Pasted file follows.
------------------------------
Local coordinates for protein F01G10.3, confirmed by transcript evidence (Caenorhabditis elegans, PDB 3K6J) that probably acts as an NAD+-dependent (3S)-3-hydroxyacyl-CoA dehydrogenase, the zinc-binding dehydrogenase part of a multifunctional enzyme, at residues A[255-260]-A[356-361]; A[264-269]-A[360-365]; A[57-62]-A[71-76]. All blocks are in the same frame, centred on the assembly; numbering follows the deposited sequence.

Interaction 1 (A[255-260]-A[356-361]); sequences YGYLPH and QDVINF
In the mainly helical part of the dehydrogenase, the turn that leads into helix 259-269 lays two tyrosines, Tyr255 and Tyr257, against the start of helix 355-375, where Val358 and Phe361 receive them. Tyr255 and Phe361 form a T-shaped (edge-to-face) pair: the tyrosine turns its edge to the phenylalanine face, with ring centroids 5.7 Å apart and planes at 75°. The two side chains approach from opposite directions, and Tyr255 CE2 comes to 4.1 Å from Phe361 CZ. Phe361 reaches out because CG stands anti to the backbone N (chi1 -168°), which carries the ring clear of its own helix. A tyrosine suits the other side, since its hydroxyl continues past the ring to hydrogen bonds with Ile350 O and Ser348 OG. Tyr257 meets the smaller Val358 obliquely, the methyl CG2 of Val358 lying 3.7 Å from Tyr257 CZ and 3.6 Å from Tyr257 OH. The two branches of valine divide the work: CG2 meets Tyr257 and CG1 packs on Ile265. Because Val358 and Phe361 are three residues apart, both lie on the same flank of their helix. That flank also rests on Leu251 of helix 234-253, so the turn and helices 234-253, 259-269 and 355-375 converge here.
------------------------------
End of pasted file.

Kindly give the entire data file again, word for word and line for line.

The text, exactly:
Local coordinates for protein F01G10.3, confirmed by transcript evidence (Caenorhabditis elegans, PDB 3K6J) that probably acts as an NAD+-dependent (3S)-3-hydroxyacyl-CoA dehydrogenase, the zinc-binding dehydrogenase part of a multifunctional enzyme, at residues A[255-260]-A[356-361]; A[264-269]-A[360-365]; A[57-62]-A[71-76]. All blocks are in the same frame, centred on the assembly; numbering follows the deposited sequence.

Interaction 1 (A[255-260]-A[356-361]); sequences YGYLPH and QDVINF
In the mainly helical part of the dehydrogenase, the turn that leads into helix 259-269 lays two tyrosines, Tyr255 and Tyr257, against the start of helix 355-375, where Val358 and Phe361 receive them. Tyr255 and Phe361 form a T-shaped (edge-to-face) pair: the tyrosine turns its edge to the phenylalanine face, with ring centroids 5.7 Å apart and planes at 75°. The two side chains approach from opposite directions, and Tyr255 CE2 comes to 4.1 Å from Phe361 CZ. Phe361 reaches out because CG stands anti to the backbone N (chi1 -168°), which carries the ring clear of its own helix. A tyrosine suits the other side, since its hydroxyl continues past the ring to hydrogen bonds with Ile350 O and Ser348 OG. Tyr257 meets the smaller Val358 obliquely, the methyl CG2 of Val358 lying 3.7 Å from Tyr257 CZ and 3.6 Å from Tyr257 OH. The two branches of valine divide the work: CG2 meets Tyr257 and CG1 packs on Ile265. Because Val358 and Phe361 are three residues apart, both lie on the same flank of their helix. That flank also rests on Leu251 of helix 234-253, so the turn and helices 234-253, 259-269 and 355-375 converge here.